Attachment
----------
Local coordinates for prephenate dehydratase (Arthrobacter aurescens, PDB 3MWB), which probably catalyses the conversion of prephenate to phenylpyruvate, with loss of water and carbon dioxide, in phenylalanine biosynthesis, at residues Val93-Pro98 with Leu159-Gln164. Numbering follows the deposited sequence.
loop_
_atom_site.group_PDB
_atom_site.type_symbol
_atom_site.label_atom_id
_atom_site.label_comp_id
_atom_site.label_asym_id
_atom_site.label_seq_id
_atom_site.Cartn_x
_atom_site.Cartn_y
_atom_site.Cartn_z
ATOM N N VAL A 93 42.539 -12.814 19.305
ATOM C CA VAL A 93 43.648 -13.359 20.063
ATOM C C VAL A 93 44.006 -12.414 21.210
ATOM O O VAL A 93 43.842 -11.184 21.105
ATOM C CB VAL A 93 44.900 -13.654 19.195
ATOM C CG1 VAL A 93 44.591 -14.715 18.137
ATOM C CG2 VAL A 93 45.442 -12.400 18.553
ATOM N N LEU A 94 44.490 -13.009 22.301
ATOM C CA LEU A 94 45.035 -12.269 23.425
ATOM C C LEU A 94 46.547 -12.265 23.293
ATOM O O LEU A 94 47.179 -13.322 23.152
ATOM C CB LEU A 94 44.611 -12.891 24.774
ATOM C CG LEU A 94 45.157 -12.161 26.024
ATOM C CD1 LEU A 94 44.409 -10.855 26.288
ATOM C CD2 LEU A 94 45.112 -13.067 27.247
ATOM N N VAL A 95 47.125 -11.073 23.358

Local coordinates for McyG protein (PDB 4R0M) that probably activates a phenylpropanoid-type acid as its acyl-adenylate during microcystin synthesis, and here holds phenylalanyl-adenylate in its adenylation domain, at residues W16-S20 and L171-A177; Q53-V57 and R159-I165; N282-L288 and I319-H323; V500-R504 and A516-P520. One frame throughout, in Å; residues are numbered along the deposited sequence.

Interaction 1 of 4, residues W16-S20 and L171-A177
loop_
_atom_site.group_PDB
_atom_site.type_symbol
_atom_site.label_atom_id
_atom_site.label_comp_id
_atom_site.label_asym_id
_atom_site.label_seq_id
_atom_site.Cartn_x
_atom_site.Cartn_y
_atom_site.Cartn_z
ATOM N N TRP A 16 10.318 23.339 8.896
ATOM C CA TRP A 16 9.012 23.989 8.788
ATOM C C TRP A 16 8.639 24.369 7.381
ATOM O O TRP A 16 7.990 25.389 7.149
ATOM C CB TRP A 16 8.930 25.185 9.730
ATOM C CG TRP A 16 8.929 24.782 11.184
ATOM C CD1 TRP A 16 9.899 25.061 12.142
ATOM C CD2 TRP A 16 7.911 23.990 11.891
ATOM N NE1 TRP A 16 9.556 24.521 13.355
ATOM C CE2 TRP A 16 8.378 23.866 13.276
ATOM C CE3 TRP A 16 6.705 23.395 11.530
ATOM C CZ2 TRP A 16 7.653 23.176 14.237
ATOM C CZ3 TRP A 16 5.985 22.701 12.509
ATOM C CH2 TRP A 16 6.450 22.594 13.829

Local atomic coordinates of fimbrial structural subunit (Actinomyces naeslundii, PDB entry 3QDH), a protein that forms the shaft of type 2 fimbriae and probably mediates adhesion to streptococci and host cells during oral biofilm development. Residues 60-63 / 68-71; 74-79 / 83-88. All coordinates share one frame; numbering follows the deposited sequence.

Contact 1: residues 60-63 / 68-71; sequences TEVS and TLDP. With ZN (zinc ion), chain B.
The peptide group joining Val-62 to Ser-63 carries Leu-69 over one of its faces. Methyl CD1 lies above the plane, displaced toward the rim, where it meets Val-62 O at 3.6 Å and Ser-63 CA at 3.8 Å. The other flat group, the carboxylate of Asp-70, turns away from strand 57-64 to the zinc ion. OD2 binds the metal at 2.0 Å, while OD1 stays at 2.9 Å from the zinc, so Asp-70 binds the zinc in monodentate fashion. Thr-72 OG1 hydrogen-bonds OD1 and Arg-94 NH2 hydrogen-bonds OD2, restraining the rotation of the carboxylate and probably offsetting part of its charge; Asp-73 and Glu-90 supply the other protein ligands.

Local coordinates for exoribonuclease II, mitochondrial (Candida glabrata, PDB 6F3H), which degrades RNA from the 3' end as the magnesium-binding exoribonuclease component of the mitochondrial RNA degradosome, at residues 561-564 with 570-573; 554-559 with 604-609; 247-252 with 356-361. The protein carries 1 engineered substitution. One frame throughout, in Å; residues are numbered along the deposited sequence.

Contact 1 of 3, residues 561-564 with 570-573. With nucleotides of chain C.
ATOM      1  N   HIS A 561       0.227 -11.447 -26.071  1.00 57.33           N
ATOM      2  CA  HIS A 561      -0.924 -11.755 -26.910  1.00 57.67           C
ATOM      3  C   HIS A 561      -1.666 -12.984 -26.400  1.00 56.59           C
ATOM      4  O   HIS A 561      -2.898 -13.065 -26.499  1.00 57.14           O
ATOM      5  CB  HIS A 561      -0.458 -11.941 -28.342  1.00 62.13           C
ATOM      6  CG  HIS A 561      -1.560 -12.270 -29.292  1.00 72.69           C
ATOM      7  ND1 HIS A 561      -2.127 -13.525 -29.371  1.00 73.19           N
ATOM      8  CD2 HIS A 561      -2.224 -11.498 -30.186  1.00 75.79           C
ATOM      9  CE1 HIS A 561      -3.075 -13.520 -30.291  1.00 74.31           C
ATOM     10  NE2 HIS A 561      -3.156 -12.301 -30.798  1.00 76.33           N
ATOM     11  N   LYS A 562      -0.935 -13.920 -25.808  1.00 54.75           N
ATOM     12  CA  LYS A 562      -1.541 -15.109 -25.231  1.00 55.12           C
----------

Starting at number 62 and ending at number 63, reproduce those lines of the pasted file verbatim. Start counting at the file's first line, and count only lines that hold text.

ATOM      4  O   HIS A 561      -2.898 -13.065 -26.499  1.00 57.14           O
ATOM      5  CB  HIS A 561      -0.458 -11.941 -28.342  1.00 62.13           C